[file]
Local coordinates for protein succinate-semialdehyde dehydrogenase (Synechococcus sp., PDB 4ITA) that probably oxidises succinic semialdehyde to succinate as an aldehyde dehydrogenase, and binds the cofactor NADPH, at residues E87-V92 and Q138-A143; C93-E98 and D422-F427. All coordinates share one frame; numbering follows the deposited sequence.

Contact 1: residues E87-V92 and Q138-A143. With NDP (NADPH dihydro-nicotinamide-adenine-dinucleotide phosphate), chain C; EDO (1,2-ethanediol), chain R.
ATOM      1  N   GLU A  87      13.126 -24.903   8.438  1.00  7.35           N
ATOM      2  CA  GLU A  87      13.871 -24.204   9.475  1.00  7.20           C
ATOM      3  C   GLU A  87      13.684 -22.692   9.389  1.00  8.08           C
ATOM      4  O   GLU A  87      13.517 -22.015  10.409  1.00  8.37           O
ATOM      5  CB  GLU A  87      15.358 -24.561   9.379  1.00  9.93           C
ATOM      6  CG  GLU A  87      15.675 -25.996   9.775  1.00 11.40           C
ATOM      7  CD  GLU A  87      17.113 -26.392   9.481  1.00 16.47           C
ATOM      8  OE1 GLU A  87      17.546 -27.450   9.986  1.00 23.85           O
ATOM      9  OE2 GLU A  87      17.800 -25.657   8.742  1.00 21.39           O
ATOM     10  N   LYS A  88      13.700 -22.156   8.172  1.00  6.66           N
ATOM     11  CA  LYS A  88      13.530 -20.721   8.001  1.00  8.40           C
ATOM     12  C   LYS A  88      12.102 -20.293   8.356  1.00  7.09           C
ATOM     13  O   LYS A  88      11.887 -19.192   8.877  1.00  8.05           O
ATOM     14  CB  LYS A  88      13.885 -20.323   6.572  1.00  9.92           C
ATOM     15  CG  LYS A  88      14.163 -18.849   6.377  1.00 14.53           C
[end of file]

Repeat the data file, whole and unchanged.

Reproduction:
Local coordinates for protein succinate-semialdehyde dehydrogenase (Synechococcus sp., PDB 4ITA) that probably oxidises succinic semialdehyde to succinate as an aldehyde dehydrogenase, and binds the cofactor NADPH, at residues E87-V92 and Q138-A143; C93-E98 and D422-F427. All coordinates share one frame; numbering follows the deposited sequence.

Contact 1: residues E87-V92 and Q138-A143. With NDP (NADPH dihydro-nicotinamide-adenine-dinucleotide phosphate), chain C; EDO (1,2-ethanediol), chain R.
ATOM      1  N   GLU A  87      13.126 -24.903   8.438  1.00  7.35           N
ATOM      2  CA  GLU A  87      13.871 -24.204   9.475  1.00  7.20           C
ATOM      3  C   GLU A  87      13.684 -22.692   9.389  1.00  8.08           C
ATOM      4  O   GLU A  87      13.517 -22.015  10.409  1.00  8.37           O
ATOM      5  CB  GLU A  87      15.358 -24.561   9.379  1.00  9.93           C
ATOM      6  CG  GLU A  87      15.675 -25.996   9.775  1.00 11.40           C
ATOM      7  CD  GLU A  87      17.113 -26.392   9.481  1.00 16.47           C
ATOM      8  OE1 GLU A  87      17.546 -27.450   9.986  1.00 23.85           O
ATOM      9  OE2 GLU A  87      17.800 -25.657   8.742  1.00 21.39           O
ATOM     10  N   LYS A  88      13.700 -22.156   8.172  1.00  6.66           N
ATOM     11  CA  LYS A  88      13.530 -20.721   8.001  1.00  8.40           C
ATOM     12  C   LYS A  88      12.102 -20.293   8.356  1.00  7.09           C
ATOM     13  O   LYS A  88      11.887 -19.192   8.877  1.00  8.05           O
ATOM     14  CB  LYS A  88      13.885 -20.323   6.572  1.00  9.92           C
ATOM     15  CG  LYS A  88      14.163 -18.849   6.377  1.00 14.53           C